According to senior minister Michael Gove, there is still pressure on UK hospitals, and the country is not yet in a position to say it can live with COVID-19. When asked how long free rapid tests would be available, Gove, who is also the housing minister, said they were a critical tool in curbing a pandemic that was far from over.
"We are moving to a position where it is feasible to say that we can live with COVID and that the pressure on the NHS and on vital public services is easing," he said. "But it's critical to recognise that we're not there yet. The coming weeks will be difficult."
On Monday, the UK put the largest private health companies on high alert to deliver crucial treatments such as cancer surgery should Omicron overwhelm England's National Health Service hospitals.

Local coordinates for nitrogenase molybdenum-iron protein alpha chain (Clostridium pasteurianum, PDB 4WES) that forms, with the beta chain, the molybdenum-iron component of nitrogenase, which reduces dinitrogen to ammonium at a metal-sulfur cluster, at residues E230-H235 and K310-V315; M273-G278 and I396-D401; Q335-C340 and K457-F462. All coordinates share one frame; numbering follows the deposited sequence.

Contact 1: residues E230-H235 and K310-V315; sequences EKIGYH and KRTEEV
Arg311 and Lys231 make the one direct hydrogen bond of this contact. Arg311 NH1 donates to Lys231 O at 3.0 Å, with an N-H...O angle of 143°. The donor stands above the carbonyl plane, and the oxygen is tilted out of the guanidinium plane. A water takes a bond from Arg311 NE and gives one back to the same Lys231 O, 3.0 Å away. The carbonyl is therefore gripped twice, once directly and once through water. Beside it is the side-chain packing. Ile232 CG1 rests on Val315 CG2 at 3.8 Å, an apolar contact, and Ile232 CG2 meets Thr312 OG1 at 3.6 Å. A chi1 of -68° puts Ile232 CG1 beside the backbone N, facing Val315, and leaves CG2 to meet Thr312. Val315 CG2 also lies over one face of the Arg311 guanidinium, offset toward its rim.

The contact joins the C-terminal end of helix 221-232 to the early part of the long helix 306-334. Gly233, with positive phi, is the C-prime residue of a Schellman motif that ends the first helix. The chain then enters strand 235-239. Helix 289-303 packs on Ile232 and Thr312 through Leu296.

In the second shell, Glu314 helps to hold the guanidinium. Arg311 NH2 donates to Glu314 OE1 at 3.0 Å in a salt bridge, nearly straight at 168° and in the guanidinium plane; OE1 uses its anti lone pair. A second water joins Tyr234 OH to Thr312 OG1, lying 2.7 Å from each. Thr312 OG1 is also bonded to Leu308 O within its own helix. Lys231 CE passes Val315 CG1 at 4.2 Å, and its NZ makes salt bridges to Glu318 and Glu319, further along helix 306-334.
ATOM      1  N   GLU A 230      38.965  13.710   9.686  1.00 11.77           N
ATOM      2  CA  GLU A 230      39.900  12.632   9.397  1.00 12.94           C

The UK's death toll from the COVID-19 pandemic stands at 150,154, the world's seventh worst official COVID toll after the US, Brazil, India, Russia, Mexico and Peru.
Boris Johnson, the British Prime Minister, has opted to avoid lockdowns in the face of the Omicron variant, which has swept the UK in recent weeks, but with substantially lower fatality rates than prior waves.
Health Secretary Sajid Javid has ordered England's NHS to strike a three-month deal with private health businesses to allow patients to receive treatments such as cancer surgery outside of the NHS. This is a sign of how stretched the NHS might become.
"Thanks to our existing partnership with independent providers, millions of patients have already gotten their tests and treatment faster," said David Sloman, NHS England chief operations officer and COVID incident director.
"It also puts independent health providers on standby to provide additional assistance if hospitals face unsustainable numbers of hospitalisations or staff absences," Sloman said.